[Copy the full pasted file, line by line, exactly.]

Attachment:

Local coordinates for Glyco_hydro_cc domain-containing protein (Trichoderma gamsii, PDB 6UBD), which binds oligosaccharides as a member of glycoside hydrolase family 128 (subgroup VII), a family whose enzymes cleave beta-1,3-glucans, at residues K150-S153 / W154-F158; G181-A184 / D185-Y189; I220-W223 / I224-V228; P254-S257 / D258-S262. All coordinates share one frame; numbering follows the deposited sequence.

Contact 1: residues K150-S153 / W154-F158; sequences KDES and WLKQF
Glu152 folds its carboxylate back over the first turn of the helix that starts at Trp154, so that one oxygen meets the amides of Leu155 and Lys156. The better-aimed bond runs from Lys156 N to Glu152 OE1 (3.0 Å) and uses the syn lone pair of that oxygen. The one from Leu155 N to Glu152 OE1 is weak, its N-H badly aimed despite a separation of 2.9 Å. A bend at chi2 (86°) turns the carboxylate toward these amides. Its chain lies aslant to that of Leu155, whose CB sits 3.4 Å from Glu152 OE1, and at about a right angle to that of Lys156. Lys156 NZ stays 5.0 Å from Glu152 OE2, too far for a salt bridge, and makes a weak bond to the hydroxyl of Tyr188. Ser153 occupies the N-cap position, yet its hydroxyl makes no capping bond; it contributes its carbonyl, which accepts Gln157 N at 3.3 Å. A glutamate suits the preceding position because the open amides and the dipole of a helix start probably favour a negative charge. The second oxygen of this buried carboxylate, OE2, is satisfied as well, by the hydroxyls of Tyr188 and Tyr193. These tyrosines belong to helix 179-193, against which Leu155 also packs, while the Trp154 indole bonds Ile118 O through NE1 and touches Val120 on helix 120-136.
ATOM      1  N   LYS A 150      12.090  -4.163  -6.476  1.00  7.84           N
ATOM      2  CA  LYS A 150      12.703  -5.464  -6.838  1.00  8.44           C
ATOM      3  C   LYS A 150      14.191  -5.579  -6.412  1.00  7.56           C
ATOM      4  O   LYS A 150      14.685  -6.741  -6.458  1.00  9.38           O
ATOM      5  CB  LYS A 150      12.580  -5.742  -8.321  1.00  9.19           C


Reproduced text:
Local coordinates for Glyco_hydro_cc domain-containing protein (Trichoderma gamsii, PDB 6UBD), which binds oligosaccharides as a member of glycoside hydrolase family 128 (subgroup VII), a family whose enzymes cleave beta-1,3-glucans, at residues K150-S153 / W154-F158; G181-A184 / D185-Y189; I220-W223 / I224-V228; P254-S257 / D258-S262. All coordinates share one frame; numbering follows the deposited sequence.

Contact 1: residues K150-S153 / W154-F158; sequences KDES and WLKQF
Glu152 folds its carboxylate back over the first turn of the helix that starts at Trp154, so that one oxygen meets the amides of Leu155 and Lys156. The better-aimed bond runs from Lys156 N to Glu152 OE1 (3.0 Å) and uses the syn lone pair of that oxygen. The one from Leu155 N to Glu152 OE1 is weak, its N-H badly aimed despite a separation of 2.9 Å. A bend at chi2 (86°) turns the carboxylate toward these amides. Its chain lies aslant to that of Leu155, whose CB sits 3.4 Å from Glu152 OE1, and at about a right angle to that of Lys156. Lys156 NZ stays 5.0 Å from Glu152 OE2, too far for a salt bridge, and makes a weak bond to the hydroxyl of Tyr188. Ser153 occupies the N-cap position, yet its hydroxyl makes no capping bond; it contributes its carbonyl, which accepts Gln157 N at 3.3 Å. A glutamate suits the preceding position because the open amides and the dipole of a helix start probably favour a negative charge. The second oxygen of this buried carboxylate, OE2, is satisfied as well, by the hydroxyls of Tyr188 and Tyr193. These tyrosines belong to helix 179-193, against which Leu155 also packs, while the Trp154 indole bonds Ile118 O through NE1 and touches Val120 on helix 120-136.
ATOM      1  N   LYS A 150      12.090  -4.163  -6.476  1.00  7.84           N
ATOM      2  CA  LYS A 150      12.703  -5.464  -6.838  1.00  8.44           C
ATOM      3  C   LYS A 150      14.191  -5.579  -6.412  1.00  7.56           C
ATOM      4  O   LYS A 150      14.685  -6.741  -6.458  1.00  9.38           O
ATOM      5  CB  LYS A 150      12.580  -5.742  -8.321  1.00  9.19           C